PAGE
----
I agree that objective moral systems express a view, one that falls under the realm of subjective moral systems. But that is the parlance. It is used more to define ones relationship to truth, then the accuracy of their beliefs.

 
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Ung, unless you can show that whichever objective system you sponsor is entirely objective and impartial, equally applicable to all situations, then you will not convince anyone here that an objective moral system is in place, and that our own perceptions of the situation are incorrect.

 
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Originally posted by Darkruler2005:

I find it pretty insulting I must admit to your sensitive nature and change my posting style for that. I can understand if you don’t very much like conversing with me if I actually had personally attacked you, but I didn’t. I’m not going to sweet-talk you. On the other hand, I still want you to know I’m not trying to offend you. I’m conveying my message, but in no way wishing to degrade your own opinion.

I must say that I’m still not convinced you can have the “opinion” something is objective. That is still inherently contradictive. And still not something you’ve addressed. My argument, therefore, is that “objective morals” is not something you, specifically, can have. Not if others don’t also have these objective morals (which would be the case if they actually were objective). I’m thinking the fundamental difference you talk about here is our definition of “objective”. In fact, I can refer back to the article you posted. The author actually very well described the objectivity of morality in issues. In short, you can objectively define whether or not a moral issue is at hand, but you can’t objectively define whether that issue is “good” or “bad”.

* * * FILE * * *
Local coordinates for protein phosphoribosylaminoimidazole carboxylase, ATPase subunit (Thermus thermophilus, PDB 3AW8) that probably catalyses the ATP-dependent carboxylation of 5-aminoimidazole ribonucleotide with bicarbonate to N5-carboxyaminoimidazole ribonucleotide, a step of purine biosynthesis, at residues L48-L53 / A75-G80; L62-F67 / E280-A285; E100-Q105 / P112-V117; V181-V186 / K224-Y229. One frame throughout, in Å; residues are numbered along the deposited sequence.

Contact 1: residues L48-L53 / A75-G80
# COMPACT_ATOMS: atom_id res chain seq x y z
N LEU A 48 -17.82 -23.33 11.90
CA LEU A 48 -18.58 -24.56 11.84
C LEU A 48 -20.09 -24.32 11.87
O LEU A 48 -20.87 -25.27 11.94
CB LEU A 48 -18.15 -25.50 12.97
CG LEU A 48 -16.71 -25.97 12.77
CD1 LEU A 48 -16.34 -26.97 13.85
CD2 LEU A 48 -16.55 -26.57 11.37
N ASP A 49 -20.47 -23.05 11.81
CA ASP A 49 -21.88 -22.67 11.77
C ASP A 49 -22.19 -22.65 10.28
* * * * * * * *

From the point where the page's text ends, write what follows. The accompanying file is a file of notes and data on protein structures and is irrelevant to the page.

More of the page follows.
But that’s not what you argue. You argue some issues are inherently good or bad. No critic should objectively be able to deny that. But then you also admit you can’t prove it. So, you imply it’s wishful thinking. You want morals to be objective, and you want those morals to be the same as yours. This is getting very close to the subjectivity of morality, namely that everyone thinks their morals are the best, hoping others take them on as well.

But perhaps I’m still unclear on some parts of your argumentation.

Just because someone is of the opinion that something is objective, doesn’t mean it is objective. That person can be wrong. On the other hand, just because people can have opinions on the objectivity of something, doesn’t mean it is subjective. Morality is either objective, or not. Either God has created morality along with everything else He created, and it simply is, and it is irrelevant of your opinion, or there is no God and it’s all just senses and opinions. There is no other way to cut it, and there is no proof of any of it, either way. WHAT ELSE DO YOU WANT? The discussion can go no further, besides us telling the other one that they are wrong, and I don’t particularly want to hear any more of that garbage.

Originally posted by vikaTae:

Ung, unless you can show that whichever objective system you sponsor is entirely objective and impartial, equally applicable to all situations, then you will not convince anyone here that an objective moral system is in place, and that our own perceptions of the situation are incorrect.

vikaTae is the decider of what everyone here will or will not be convinced of. Someone put a crown on her head and set her up on a throne.

 
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Originally posted by MyTie:

vikaTae is the decider of what everyone here will or will not be convinced of. Someone put a crown on her head and set her up on a throne.

You know, you’re really the one instigating that, when she never even implied anything like it.

Originally posted by MyTie:
Either God has created morality along with everything else He created, and it simply is, and it is irrelevant of your opinion, or there is no God and it’s all just senses and opinions.

Or he either just exists and didn’t really interfere at all, or he does exist and he just made us, and then we made morality ourselves.

You see my point here?

There is no other way to cut it,

Then what did I just do?

and there is no proof of any of it, either way.

Then why say that one is true and the other is not?

and I don’t particularly want to hear any more of that garbage.

You mean the stuff you said a second ago, or what Dark’s saying?

Originally posted by vikaTae:

Ung, unless you can show that whichever objective system you sponsor is entirely objective and impartial, equally applicable to all situations, then you will not convince anyone here that an objective moral system is in place, and that our own perceptions of the situation are incorrect.

vikaTae is the decider of what everyone here will or will not be convinced of. Someone put a crown on her head and set her up on a throne.